Author Elaine Bousfield grew up in a small town called Stanford-Le-Hope in Essex. She went to college and studied A levels and then moved on to the University of Sussex where she studied something incredibly boring called Social Administration (don’t ask, she says). She left Brighton to live in London for a while where she worked as a community worker, went off to pick coffee in Nicaragua (a very beautiful country in Central America) and then came back to train as a counselor. She has worked with young people as a counselor ever since. She now resides in Manchester and when she is not running around all over the country telling people about the online counseling service she helps to run, she write novels for young people. The Jewel Keepers is a YA Fantasy trilogy about the past and the present, Albion being the first in the series, with Mona and The Return soon to follow.
Thanks for being here Elaine. It’s a pleasure.
#1- Tell us a little about yourself outside of your writing career…
Well I live in Manchester with my husband, three children and a naughty beagle called Harvey. I work and write and when I have any time left over from those two activities, I like to do some gardening, although I am not very good at that! I have some good friends. I like Jazz and blues and go every year to the Upton- upon- Severn Jazz festival. This year they had lots of blues as well, which made it even better! I love live music. I am also interested in religion and history – the history of religion fascinates me. I am a qualified counsellor and have worked with young people for well over 15 years.
#2- Can you tell us a bit about the online counseling service you help run?
Yes, I founded Xenzone eight years ago with the intention of delivering counselling services online. It has worked out really well. We have some new projects coming on stream this year and next. Our major project is Kooth, an online counselling service for young people aged 11-25. Kooth is funded by local authorities and Primary Care trusts across the UK. So far we have 11 areas buying into Kooth with more to follow next year.
We have worked with thousands of young people over the last 6 years, far more than we would have done without the Internet.
#3- How do you handle the negative reviews and critiques you receive?
The first book has only been out since the middle of May 2009 and so far, fingers crossed, the reviews have been wonderfully positive. You can read them on my website www.thejewelkeepers.com as well as on amazon.co.uk
However a few writer friends of mine have made some criticisms and I guess my major instinct is to try and learn from those. ‘Negative’ reviews can be helpful to writers. I like Philip Pullmans attitude to this -once a writer has let go of their creation and sent it out into the world, the rest is just democracy -the relationship the reader has with your work is none of your business! Hopefully the reader will find a seed of meaning in it; hopefully he or she will enjoy it and grow from it.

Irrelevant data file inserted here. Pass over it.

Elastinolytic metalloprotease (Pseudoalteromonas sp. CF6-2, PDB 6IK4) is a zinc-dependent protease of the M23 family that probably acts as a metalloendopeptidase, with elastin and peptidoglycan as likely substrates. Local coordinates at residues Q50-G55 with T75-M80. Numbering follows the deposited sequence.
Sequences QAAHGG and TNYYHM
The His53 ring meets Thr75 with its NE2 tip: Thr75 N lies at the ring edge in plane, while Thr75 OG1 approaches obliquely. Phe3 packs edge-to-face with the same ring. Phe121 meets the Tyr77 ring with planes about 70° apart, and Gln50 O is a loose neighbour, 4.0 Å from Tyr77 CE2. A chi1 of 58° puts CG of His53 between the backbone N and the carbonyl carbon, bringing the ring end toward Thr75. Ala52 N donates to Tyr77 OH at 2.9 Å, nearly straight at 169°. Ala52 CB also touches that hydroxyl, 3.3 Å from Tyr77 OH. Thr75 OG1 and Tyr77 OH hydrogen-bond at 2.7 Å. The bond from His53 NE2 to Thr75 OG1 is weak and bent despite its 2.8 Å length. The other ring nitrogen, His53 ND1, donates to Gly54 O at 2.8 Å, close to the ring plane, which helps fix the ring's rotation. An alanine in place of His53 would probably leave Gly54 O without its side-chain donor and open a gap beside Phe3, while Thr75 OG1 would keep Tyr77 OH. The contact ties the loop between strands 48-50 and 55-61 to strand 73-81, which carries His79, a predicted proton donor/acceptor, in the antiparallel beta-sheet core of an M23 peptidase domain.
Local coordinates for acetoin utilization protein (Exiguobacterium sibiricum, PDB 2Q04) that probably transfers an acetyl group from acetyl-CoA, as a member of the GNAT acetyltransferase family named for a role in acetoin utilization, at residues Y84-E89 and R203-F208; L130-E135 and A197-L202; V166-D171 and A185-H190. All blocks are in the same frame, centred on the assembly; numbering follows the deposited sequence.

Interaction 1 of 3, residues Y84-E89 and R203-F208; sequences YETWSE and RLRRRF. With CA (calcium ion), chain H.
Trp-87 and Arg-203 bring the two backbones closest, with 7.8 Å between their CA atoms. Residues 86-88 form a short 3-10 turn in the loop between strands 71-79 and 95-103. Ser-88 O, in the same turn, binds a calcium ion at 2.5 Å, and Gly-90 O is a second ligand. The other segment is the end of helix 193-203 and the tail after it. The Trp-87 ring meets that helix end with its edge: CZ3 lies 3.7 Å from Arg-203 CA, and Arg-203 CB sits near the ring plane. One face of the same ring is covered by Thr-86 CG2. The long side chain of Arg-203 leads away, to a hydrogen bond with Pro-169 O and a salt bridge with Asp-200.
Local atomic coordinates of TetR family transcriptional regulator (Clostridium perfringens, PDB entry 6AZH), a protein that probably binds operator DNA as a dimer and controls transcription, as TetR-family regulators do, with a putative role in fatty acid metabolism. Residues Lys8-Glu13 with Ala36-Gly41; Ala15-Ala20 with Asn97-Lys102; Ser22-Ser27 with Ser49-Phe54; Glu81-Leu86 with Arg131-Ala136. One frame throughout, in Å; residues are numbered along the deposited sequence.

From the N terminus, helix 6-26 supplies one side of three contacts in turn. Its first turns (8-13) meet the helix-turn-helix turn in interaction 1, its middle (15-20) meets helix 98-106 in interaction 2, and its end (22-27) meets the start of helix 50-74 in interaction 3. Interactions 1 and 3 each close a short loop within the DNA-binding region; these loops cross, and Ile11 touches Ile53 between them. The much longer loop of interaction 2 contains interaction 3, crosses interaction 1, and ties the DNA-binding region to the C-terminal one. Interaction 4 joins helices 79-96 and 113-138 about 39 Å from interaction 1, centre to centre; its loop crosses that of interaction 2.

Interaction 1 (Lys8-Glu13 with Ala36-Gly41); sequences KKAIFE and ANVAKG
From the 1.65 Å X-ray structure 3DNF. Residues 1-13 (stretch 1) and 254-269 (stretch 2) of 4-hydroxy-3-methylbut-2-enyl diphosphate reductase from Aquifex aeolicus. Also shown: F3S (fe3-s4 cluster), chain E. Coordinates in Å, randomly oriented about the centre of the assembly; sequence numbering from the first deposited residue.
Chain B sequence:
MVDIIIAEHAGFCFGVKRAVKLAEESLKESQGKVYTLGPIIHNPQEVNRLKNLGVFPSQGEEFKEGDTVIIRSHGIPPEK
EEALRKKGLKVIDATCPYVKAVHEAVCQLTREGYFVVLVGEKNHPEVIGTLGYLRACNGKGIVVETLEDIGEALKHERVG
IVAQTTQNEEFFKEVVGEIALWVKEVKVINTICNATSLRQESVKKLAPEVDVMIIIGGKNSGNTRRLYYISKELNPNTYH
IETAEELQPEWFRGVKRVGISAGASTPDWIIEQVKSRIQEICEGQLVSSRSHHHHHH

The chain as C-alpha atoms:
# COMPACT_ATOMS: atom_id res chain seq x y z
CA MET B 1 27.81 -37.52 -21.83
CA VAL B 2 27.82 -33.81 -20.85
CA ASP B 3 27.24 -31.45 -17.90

#4- Sci-Fi, Fantasy, and Paranormal are popular genres right now, including the Young Adult market. What prompted you to write in that genre and where do you get your ideas from?
I suppose my work has informed my writing. I am most interested in young minds and in the journeys that young people are taking. It is a turbulent and exciting time. It is the time when identities are formed, when you are deciding who you are and what you want. Writing for this age group feels like my natural home.
I do not particularly like ‘dark fantasy’ -I cannot see me ever writing about werewolves or vampires. But I like the ‘room’ that myth gives us to explore the bigger questions about life, death and destiny. The Jewel Keepers asks us to think about ecology and whether there are things we can learn from the past that might be helpful to us in the present. That was one of my intentions anyhow.
Assuming you get any time to read, what authors do you like to read, and were there any books that stand out from your childhood as favorites?
When I am writing I read less fiction, mainly because I am researching for my novel and most of what I read is nonfiction. I try and avoid fiction that is similar to my own – even if I am dying to read it. For example I would love to read Manda Scotts Boudica series, but I dare not! I guess I am worried that I will be discouraged by her brilliance and/or too influenced by her work.
I like to read magical stories – some of my favourite writers are Angela Carter (Heroes and Villains is fantastic), Barbara Kingsolver and Alice Hoffman are two others I love. I was swept away by Philip Pullmans Dark Materials, and then there was Jonathan Stroud’s Bartimaeus series and Trudi Cavanan. There are too many to mention to be honest.
As a child I was an avid Enid Blyton fan. I loved adventure stories, stories where the heroes and heroines were children, free of adult prying eyes. Then as a young person I fell in love with Mary Stewarts The Crystal Cave. I discovered The Thorn Birds and realised my passion was for the epic fantasies.
#6- Are there any upcoming releases we would like to know about, and could you give us your web site so readers can check it out?
Yes please do! My website is www.thejewelkeepers.com
I am writing Mona, Book Two of The Jewel Keepers at the moment. You can follow my progress through my blog! I have other ideas too so do watch this space.
#7- This about concludes it. Thank you again for joining us. Is there anything else you would like to share?
No I can’t think of anything else. Except to remind people to read my book and keep sending me those reviews!